This will be the best Collard Greens Recipe you've ever had! They're full of smoky meaty flavor, and seasoned to perfection. You may find yourself drinking the pot-liquor straight out of the bowl when you're done!
Table of contents
- When to make greens:
- Where did this greens recipe come from?
- Are collard greens hard to make?
- What do collard greens taste like?
- Pro-tip to achieving the BEST flavor:
- What kind of greens are used for this recipe:
- If your store has the precut packaged greens available GET THEM!
- How to prepare the collard greens recipe:
- What should I serve with these greens?
- How to make the collard greens vegetarian:
You cannot speak soul food without including collard greens into the mix! Greens are a true Southern staple. They are very inexpensive to make, and are definitely versatile.
Dress em' up however you like, add as little or as much seasoning, sauté or boil them... they are truly an amazingly delicious vegetable.
When to make greens:
These are an amazing dish to cook-up for potlucks, get togethers, or just a Sunday dinner.
You will find them in the heart of the kitchen of many southern homes during the holidays though. Namely, Easter, Thanksgiving, Christmas, and New Years!
Where did this greens recipe come from?
So basically, after many years of shadowing my elders in the kitchen, I mastered and perfected my Southern Collard Greens. The recipe for these greens have been tried, tested, and tasted by SO MANY friends, family members, and strangers!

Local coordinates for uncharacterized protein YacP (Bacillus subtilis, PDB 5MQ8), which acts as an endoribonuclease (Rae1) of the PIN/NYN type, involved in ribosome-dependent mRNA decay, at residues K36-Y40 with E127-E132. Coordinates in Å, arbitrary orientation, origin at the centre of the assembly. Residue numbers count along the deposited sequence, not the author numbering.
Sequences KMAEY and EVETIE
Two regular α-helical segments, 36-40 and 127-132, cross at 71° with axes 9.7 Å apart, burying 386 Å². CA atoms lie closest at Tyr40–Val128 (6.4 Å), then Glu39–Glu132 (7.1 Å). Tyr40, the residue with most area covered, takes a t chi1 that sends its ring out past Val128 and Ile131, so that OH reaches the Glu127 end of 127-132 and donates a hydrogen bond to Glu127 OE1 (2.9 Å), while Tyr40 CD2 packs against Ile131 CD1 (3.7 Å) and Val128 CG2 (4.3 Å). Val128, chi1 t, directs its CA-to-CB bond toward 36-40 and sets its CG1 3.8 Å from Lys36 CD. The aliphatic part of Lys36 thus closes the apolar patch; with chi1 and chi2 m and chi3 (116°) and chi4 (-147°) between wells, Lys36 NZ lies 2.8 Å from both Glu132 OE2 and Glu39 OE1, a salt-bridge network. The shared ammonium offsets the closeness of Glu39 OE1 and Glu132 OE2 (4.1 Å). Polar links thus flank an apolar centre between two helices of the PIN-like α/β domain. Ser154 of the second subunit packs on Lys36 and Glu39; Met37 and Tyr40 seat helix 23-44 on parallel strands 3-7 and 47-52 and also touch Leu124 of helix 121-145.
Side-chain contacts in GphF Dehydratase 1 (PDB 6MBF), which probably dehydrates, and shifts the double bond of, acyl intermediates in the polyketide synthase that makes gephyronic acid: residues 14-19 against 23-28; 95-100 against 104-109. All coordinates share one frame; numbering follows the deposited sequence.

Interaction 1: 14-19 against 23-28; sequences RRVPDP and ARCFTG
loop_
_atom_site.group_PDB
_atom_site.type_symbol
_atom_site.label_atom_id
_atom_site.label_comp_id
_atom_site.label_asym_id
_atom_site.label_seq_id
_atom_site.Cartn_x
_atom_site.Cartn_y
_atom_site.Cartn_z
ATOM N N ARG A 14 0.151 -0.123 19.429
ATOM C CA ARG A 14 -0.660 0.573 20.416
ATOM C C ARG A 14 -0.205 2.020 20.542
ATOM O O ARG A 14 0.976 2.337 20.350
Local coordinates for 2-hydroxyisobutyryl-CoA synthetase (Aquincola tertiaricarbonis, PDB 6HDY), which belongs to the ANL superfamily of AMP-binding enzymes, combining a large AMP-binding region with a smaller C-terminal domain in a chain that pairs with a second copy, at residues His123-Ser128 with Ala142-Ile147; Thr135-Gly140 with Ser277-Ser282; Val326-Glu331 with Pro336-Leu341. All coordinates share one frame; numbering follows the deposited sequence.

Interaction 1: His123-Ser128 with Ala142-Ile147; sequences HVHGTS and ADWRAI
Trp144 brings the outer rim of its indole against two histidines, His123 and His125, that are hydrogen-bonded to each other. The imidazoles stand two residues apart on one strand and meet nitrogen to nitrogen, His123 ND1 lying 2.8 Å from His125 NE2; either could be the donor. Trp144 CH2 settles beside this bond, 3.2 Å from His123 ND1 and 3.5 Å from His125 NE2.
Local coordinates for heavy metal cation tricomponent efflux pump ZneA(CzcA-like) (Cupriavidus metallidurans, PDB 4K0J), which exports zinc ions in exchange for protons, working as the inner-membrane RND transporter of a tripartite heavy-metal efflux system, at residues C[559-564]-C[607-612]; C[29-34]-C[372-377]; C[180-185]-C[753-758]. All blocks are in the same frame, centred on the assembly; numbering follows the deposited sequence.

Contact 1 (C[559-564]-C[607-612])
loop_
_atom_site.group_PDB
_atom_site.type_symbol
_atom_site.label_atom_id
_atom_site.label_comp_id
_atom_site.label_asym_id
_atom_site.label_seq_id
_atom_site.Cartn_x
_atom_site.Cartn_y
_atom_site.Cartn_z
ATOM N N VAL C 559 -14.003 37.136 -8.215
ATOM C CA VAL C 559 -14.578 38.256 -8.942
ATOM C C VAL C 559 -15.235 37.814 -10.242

We have a tradition over here that we like to call "Big Plate Sunday." It came about because my Mother-in-Love likes to cook-up big meals on Sunday's. When big meals are made, you already know the family is going to congregate, eat, laugh, and love on one another.
Are collard greens hard to make?
Greens are not hard to make. They are actually quite simple to make. However, the key to good greens is the "low and slow" method, and the seasonings. I have heard of people that cook their greens in the slow cooker, which is an amazing idea!
Seasoning is definitely a must for this recipe. So you will see that there seems to be an abundance of it, but that is intentional.
What do collard greens taste like?
If greens are not cleaned, cooked, and seasoned properly, they will have a very "earthy" and bitter flavor. You will see that this recipe calls for a double wash of this green leafy veggie.
This is to ensure any grit and grime are washed off, and the greens are thoroughly cleaned. Also, take note of the addition of sugar, cinnamon, and butter.
Pro-tip to achieving the BEST flavor:
You may see the addition of the sugar, cinnamon, and butter and think twice; but not so fast! Those seasonings add the most delicious, deep, and tantalizing flavor to these greens.
Just go with it, I promise it adds a whole different dimension and depth to the greens- that you didn't know you needed until now!
What kind of greens are used for this recipe: